(Note:  Only as an MP would Anwar be eligible to become Prime Minister.  End Note.)  

All but “several” MPs have stuck with their promise to cross-over, Anwar claimed, and the ruling UMNO party and police internal intelligence (Special Branch) knew this.  Noting the Electoral Commission must hold a by-election within two months of a vacancy, Anwar indicated he would very soon decide on which race to pursue so as to become an MP by “mid-September.”
7.  (SBU) Why was it critical to seek the cross-overs and bring down the UMNO-led government rather than waiting until the next election, Anwar asked rhetorically.  The Opposition parties would not face a free and fair election, he argued, and the provision for legal challenges to election results was designed to frustrate most challenges.
Royals Will Uphold Constitution

8.  (SBU) In response to a question on the views of the Malay rulers toward the Opposition’s goals, Anwar said that normally politicians must be very cautious in making comments about the King and other Royals.  “We need to keep then informally informed” of Opposition views and plans.  “I understand they will act strictly in accordance with the Constitution,” and Anwar said the Perak Regent’s July 21 widely publicized remarks on the role of the monarchy “affirm that belief.”

9.  (SBU) Regarding controversy within the Malaysian Islamic Party (PAS) over talks with UMNO, and the risk that PAS leaves the opposition fold, Anwar said this represented an internal party matter for PAS that the government was playing up in the media.  PAS president Hadi Awang had spoken with Anwar on July 21 to reaffirm PAS’s commitment to the Opposition coalition.  Anwar said he had also received overtures from PM Abdullah, but had “promised to keep this confidential.”
Governance, Foreign Policy

10.  (SBU) Anwar briefly described his approach to governance and foreign policy.  “I’m a firm believer in market economics.  Promoting democracy and market economics are critical, and go hand-in-hand,” he stated.  “We need to make Malaysia more attractive as an investment destination,” something that UMNO had lost by its insistence on Malay preferences under the New Economic Policy, which disproportionately benefit Malays elites, not the poor.

Malaysia needed “social and distributive justice” not based on race, but on need.  In foreign affairs, Anwar said he would seek to maintain strong relations with the U.S. and EU, while also pursuing close ties to all countries, including “Iran and Sudan.”  He noted his strong objection to the U.S. “occupation of Iraq,” while recognizing the Saddam Hussein committed many atrocities against the Iraqi people.
Appeal to Foreign Governments

11.  (SBU) Speaking to the group, Anwar thanked the U.S. State Department, Senator Biden and various international non-governmental groups for their statements of concern over his July 16 arrest.  He noted that he had received private expressions of support from the South African government, and was in touch with prominent figures in Europe and Canada.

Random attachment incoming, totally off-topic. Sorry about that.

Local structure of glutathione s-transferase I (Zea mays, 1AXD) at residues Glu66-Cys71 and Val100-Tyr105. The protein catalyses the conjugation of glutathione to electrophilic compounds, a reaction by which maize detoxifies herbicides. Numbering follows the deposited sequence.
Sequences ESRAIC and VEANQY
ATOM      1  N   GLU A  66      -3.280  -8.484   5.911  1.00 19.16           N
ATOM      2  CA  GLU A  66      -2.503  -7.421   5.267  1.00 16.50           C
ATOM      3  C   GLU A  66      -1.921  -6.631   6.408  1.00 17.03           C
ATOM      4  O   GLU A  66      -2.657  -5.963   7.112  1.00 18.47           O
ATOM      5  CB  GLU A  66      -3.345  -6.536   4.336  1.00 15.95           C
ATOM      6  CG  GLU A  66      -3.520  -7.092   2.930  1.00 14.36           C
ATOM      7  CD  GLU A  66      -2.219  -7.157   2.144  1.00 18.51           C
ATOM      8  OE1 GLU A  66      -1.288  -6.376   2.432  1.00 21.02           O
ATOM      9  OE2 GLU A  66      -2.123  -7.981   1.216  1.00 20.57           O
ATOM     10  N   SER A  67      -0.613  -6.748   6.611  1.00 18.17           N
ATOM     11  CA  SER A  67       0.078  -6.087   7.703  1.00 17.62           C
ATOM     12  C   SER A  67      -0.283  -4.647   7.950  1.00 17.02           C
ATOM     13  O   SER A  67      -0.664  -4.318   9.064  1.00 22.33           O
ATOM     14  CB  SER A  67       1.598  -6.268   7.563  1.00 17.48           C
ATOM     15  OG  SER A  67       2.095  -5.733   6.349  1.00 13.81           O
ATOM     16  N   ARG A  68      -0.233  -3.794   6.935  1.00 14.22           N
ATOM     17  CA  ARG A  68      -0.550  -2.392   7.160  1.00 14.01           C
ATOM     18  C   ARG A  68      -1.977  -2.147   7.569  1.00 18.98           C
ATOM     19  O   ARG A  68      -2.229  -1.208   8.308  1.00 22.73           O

Anwar said he expected the U.S. and the EU (heretofore silent) to speak out on important human rights and rule-of-law aspects of his situation.  He skillfully prodded other countries by noting he understood their concern for their bilateral relations with the Malaysian government, and urged them at least to take up such human rights issues in private.  “You must demonstrate the international community is not deaf and dumb to these human rights violations,” he concluded.
12.  (C) In a pull-aside with polchief, Anwar conveyed his personal thanks to Ambassador Keith for his remarks on the day of the arrest, and for the Spokesman’s press statement in Washington later the same day.  Polchief said these statements did not reflect partisan politics, but important principles for the United States.

13.  (C) Anwar put a brave, defiant face on the current situation for his first gathering before diplomats since he returned to active political life in late 2006.  He appeared animated, energetic and at times emotional.  Nevertheless, if indeed there are only two possible outcomes, under current circumstances it is far more likely that Anwar finds himself behind bars rather than sitting in the Prime Minister’s office. 

We agree with his assessment that the government will soon take the next step and bring charges.  While Anwar is an extremely resourceful politician, and largely enjoys public sympathy in this situation, the ruling UMNO party sees the case as a critical power match, controls the law enforcement apparatus and appears willing to do whatever it takes to stop Anwar’s political designs.

KEITH (July 2008)